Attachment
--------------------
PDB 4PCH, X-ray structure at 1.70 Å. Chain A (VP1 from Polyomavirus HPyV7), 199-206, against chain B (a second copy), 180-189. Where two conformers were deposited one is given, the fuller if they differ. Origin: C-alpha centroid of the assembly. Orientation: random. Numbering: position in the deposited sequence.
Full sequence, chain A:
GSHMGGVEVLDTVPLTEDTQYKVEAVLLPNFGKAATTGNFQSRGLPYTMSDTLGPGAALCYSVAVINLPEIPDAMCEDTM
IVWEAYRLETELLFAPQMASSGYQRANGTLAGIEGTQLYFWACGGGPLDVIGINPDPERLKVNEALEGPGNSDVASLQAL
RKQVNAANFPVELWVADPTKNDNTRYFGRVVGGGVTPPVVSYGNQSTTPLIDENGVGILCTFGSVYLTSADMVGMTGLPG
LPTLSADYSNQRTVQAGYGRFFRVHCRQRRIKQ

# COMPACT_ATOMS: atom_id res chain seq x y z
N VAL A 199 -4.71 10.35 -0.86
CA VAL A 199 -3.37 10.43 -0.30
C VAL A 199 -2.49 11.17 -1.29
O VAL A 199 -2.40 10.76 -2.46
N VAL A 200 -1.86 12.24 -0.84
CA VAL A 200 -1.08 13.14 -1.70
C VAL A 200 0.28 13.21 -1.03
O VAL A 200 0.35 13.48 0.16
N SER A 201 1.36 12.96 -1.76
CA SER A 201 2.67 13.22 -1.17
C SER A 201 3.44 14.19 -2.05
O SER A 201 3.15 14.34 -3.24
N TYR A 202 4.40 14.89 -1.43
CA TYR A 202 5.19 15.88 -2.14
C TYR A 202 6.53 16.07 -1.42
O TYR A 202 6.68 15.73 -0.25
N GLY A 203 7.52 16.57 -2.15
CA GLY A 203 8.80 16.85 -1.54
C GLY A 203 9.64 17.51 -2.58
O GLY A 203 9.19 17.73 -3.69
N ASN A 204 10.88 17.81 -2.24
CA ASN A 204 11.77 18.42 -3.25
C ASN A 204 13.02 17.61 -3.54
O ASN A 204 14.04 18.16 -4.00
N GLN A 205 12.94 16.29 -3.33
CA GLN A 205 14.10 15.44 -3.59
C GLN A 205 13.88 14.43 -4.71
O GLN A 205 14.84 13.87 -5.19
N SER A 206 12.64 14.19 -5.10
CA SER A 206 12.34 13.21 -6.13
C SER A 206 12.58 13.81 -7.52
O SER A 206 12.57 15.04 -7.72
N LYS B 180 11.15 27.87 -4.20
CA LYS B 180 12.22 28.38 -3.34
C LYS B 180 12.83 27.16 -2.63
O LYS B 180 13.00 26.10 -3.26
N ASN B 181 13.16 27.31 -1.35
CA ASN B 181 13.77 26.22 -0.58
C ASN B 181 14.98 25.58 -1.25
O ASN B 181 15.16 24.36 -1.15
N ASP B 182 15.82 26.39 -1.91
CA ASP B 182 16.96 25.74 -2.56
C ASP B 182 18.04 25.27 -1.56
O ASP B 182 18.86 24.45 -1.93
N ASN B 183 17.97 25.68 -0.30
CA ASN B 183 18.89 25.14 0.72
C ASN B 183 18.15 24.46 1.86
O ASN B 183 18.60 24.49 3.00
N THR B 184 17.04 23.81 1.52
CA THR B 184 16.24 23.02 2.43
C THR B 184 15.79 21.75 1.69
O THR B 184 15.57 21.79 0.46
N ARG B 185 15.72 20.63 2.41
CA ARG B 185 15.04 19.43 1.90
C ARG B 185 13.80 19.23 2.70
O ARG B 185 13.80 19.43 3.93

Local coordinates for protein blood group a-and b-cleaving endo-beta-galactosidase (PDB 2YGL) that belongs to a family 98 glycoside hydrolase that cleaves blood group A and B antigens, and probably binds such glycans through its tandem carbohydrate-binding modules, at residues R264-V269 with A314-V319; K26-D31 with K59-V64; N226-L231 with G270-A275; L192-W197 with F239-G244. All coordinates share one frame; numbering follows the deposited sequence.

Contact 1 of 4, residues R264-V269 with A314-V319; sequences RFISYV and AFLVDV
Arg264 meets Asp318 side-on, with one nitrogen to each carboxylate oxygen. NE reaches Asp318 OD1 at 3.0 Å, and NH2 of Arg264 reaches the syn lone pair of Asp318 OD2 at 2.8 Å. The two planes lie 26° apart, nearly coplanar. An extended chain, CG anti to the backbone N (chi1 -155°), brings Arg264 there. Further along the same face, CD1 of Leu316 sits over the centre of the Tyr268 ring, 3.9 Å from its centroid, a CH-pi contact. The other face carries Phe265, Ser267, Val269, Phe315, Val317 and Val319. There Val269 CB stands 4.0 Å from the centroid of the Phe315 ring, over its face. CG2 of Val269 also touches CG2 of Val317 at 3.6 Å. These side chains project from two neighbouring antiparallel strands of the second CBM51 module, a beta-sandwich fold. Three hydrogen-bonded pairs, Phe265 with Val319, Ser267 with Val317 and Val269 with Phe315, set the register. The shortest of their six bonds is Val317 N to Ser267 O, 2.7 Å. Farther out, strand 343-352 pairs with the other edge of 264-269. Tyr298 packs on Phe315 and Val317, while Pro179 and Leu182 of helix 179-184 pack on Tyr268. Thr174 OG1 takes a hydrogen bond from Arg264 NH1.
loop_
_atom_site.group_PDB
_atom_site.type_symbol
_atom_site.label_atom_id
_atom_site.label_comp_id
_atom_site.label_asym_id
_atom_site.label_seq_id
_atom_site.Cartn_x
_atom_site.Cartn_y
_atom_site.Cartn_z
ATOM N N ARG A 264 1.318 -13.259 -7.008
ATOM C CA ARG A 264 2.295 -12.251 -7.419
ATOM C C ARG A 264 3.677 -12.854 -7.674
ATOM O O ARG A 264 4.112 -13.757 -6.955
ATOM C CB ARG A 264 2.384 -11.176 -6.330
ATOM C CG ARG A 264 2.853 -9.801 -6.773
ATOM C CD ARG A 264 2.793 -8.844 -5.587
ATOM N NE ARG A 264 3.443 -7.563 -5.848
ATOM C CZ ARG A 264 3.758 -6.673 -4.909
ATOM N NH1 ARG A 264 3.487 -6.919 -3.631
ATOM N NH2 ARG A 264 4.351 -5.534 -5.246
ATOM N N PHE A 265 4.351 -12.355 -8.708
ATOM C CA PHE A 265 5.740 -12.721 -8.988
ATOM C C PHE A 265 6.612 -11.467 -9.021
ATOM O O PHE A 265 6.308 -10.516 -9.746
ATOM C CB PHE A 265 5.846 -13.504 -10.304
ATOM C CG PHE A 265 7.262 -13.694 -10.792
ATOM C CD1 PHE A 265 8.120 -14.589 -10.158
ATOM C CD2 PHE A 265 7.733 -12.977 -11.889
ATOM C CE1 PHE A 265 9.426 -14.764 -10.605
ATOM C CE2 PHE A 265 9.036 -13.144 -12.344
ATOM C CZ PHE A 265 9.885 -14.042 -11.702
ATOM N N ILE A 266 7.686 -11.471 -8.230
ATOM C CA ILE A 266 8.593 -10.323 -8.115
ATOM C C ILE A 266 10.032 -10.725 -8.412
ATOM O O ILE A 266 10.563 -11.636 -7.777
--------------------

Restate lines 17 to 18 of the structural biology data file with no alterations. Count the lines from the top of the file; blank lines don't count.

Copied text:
CA SER A 201 2.67 13.22 -1.17
C SER A 201 3.44 14.19 -2.05